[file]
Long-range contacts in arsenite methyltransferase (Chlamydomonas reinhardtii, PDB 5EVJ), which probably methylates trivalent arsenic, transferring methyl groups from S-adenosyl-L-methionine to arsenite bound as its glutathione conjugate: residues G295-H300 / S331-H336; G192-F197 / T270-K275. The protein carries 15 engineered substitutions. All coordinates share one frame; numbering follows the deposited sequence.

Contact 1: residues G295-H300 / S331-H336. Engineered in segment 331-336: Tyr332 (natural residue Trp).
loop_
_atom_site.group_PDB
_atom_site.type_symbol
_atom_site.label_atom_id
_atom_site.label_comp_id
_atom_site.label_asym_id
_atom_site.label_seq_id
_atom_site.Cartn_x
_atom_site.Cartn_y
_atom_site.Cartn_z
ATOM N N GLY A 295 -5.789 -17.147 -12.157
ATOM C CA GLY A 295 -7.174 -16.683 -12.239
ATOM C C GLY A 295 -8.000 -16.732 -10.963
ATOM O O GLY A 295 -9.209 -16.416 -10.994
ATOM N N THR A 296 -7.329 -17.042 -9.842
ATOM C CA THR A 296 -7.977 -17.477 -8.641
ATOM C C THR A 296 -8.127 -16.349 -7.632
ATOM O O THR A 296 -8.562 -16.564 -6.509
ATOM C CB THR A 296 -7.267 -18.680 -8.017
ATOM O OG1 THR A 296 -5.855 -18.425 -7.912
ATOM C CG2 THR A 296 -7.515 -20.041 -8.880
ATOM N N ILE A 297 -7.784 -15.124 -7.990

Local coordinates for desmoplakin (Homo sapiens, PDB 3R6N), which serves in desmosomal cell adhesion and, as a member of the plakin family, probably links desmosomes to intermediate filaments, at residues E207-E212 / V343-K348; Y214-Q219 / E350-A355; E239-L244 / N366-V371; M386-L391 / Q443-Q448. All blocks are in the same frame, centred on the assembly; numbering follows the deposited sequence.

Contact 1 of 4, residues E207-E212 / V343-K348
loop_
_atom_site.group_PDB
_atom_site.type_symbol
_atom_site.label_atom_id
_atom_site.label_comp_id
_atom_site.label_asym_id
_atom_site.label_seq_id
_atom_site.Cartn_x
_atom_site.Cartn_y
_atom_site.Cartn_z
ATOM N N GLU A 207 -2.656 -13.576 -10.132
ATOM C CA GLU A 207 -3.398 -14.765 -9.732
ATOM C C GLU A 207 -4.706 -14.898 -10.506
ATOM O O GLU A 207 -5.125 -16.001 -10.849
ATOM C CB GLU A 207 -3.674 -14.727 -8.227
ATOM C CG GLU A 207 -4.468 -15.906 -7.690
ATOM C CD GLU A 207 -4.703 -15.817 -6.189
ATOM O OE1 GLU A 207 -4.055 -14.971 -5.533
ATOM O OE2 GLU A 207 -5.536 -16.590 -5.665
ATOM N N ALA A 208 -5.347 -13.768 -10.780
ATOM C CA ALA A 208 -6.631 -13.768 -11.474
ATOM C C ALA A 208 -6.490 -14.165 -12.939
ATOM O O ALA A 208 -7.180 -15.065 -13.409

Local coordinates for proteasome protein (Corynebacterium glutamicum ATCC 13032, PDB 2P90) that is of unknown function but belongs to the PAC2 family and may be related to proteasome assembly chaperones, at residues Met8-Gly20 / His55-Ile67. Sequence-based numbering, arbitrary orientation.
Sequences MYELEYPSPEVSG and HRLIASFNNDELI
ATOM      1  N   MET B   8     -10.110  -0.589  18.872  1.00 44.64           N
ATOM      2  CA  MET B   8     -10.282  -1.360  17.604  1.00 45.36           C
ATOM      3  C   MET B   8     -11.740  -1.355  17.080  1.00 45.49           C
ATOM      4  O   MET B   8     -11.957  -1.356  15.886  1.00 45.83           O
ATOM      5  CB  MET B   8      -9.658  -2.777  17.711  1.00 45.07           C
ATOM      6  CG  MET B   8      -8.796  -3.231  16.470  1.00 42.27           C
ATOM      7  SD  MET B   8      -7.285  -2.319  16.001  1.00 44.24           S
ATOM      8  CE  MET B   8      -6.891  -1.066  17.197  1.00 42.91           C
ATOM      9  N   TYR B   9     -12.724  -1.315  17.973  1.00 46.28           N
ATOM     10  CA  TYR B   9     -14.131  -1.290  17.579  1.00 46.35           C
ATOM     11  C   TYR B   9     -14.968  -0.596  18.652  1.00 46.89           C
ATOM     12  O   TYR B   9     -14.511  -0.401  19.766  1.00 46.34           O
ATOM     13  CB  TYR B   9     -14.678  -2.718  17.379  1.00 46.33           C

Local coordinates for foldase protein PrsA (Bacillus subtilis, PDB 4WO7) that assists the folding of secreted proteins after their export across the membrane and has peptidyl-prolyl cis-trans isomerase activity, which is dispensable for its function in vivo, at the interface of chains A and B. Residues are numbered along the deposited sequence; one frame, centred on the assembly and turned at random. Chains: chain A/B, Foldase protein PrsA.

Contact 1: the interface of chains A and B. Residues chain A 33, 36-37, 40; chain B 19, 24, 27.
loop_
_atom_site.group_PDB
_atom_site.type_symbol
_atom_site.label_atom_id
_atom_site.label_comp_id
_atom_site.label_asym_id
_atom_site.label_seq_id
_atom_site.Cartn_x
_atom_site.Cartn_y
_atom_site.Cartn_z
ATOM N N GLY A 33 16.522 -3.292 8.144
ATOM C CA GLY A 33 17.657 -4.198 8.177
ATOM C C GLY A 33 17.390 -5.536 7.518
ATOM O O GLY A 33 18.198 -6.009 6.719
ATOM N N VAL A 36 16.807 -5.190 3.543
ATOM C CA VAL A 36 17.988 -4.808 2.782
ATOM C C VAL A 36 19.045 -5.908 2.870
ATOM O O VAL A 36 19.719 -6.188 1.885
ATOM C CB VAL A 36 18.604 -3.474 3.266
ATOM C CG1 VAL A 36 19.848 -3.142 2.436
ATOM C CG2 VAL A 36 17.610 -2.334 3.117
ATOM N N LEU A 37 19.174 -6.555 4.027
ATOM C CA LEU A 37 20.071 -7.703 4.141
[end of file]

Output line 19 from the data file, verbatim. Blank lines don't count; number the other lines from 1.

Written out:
ATOM C C THR A 296 -8.127 -16.349 -7.632